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Leaf traits predict water-use efficiency in U.S. Pacific Northwest grasslands under rain exclusion treatment

Citation

Dawson, Hilary Rose et al. (2022), Leaf traits predict water-use efficiency in U.S. Pacific Northwest grasslands under rain exclusion treatment, Dryad, Dataset, https://doi.org/10.5061/dryad.vmcvdncr7

Abstract

Does drought stress in temperate Pacific Northwest, USA, grasslands alters the relationship between plant structure and function? Here we report data from an experiment focusing on growth form and species traits that affect the critical functions of water- and nutrient-use efficiency in prairie and pasture plant communities. A total of 139 individuals of 12 species (11 genera and four families) were sampled in replicated plots maintained for three years across a 520 km latitudinal gradient in the Pacific Northwest. Rain exclusion did not alter the relationship between foliar traits and stoichiometry. However, rain exclusion reduced intrinsic water-use efficiency in grasses. This effect was primarily species-specific, although leaf morphology, life history strategy, and phylogenetic distance predicted water-use efficiency for all twelve species when analyzed together. Our findings are consistent with expected trait-driven tradeoffs between productivity and efficiency, and provide insight into resource-use strategies that are important for the sustainable use and conservation of temperate grasslands.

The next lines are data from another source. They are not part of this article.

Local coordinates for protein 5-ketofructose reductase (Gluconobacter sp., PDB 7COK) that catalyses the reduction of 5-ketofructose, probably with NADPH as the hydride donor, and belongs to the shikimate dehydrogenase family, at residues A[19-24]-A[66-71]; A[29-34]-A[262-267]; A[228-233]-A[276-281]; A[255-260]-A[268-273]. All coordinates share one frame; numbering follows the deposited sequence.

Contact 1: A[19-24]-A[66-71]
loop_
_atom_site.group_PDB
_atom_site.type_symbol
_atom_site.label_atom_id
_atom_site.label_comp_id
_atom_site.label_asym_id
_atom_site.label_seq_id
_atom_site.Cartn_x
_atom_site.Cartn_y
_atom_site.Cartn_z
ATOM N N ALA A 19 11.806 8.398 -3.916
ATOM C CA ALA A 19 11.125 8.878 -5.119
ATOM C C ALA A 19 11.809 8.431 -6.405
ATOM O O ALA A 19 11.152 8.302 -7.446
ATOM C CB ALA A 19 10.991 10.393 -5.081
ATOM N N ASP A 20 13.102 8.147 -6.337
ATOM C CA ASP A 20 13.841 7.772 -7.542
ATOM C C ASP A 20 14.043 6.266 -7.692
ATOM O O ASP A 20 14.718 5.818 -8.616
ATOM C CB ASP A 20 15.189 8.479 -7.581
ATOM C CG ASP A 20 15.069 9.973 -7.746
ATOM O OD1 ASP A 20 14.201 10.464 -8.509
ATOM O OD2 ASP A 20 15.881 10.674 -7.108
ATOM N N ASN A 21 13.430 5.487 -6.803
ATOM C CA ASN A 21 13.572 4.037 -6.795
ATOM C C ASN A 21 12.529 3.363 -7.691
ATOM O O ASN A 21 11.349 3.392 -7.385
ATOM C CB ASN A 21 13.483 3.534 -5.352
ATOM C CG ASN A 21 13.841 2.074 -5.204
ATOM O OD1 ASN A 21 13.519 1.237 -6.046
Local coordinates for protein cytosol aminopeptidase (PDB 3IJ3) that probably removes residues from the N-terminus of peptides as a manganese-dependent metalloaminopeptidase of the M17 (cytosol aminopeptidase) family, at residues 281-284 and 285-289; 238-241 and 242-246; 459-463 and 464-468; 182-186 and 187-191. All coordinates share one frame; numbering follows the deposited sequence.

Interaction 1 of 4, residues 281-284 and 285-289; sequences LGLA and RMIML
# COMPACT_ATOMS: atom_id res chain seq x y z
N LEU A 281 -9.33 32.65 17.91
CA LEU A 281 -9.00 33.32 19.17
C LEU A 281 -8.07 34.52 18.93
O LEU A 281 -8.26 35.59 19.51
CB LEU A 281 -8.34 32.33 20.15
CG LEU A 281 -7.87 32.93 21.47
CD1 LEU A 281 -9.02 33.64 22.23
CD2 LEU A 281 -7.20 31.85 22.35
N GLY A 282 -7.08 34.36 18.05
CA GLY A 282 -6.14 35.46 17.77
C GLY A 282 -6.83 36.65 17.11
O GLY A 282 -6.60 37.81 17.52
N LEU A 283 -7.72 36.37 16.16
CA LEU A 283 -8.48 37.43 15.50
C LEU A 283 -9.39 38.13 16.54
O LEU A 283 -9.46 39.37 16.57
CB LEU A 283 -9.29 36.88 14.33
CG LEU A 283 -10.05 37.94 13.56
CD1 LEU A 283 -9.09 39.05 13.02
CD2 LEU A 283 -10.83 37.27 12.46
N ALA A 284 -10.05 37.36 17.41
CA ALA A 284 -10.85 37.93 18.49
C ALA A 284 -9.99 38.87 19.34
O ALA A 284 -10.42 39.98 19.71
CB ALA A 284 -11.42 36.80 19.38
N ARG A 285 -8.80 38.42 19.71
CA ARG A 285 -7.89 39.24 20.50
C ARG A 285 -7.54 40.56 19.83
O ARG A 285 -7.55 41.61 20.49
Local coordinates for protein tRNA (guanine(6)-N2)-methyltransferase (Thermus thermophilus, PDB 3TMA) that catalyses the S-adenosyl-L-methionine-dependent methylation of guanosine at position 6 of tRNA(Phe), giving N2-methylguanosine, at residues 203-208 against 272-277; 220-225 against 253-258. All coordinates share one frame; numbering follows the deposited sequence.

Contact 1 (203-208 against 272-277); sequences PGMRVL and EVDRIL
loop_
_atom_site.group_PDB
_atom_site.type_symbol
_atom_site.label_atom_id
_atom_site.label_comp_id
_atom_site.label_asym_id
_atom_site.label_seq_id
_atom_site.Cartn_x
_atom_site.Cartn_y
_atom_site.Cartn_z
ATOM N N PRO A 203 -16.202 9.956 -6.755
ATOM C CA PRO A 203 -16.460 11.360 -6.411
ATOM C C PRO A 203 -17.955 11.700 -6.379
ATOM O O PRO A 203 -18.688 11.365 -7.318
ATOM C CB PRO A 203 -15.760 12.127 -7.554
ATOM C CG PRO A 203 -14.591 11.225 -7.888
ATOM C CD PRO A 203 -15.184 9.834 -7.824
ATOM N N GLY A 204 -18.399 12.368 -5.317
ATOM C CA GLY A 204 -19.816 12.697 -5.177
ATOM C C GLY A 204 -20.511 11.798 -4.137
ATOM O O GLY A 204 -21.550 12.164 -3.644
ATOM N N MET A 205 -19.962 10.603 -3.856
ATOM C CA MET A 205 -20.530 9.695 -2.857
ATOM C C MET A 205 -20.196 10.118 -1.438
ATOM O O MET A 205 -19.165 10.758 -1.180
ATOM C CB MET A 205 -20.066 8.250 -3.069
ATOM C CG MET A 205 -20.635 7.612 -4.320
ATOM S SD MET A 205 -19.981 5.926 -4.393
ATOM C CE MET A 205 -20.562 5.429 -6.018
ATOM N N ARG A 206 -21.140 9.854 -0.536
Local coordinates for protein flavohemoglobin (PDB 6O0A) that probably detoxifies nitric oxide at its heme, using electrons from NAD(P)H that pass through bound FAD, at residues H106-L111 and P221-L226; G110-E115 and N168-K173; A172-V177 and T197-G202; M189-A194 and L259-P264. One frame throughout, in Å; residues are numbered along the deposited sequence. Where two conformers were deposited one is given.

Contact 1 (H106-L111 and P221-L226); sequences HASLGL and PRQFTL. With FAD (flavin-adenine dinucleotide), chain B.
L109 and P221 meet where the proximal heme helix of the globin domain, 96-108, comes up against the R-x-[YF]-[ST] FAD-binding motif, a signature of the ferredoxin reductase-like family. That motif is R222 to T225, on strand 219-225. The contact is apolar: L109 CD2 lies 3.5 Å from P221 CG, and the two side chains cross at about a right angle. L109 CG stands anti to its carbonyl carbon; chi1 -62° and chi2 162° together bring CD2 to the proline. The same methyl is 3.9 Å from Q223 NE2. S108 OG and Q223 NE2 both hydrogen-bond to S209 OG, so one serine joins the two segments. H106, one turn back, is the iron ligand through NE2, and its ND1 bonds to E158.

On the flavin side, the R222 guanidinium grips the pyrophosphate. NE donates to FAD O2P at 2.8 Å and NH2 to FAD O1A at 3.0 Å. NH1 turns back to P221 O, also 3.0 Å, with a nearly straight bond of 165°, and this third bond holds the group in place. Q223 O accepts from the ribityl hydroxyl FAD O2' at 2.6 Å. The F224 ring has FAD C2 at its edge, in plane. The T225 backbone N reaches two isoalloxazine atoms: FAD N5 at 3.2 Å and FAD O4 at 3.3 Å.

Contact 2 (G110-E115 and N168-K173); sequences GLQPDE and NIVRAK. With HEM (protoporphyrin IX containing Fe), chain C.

Funding

National Science Foundation, Award: DEB-1340847

National Science Foundation, Award: IOS-1758947

National Science Foundation, Award: OIA-1939511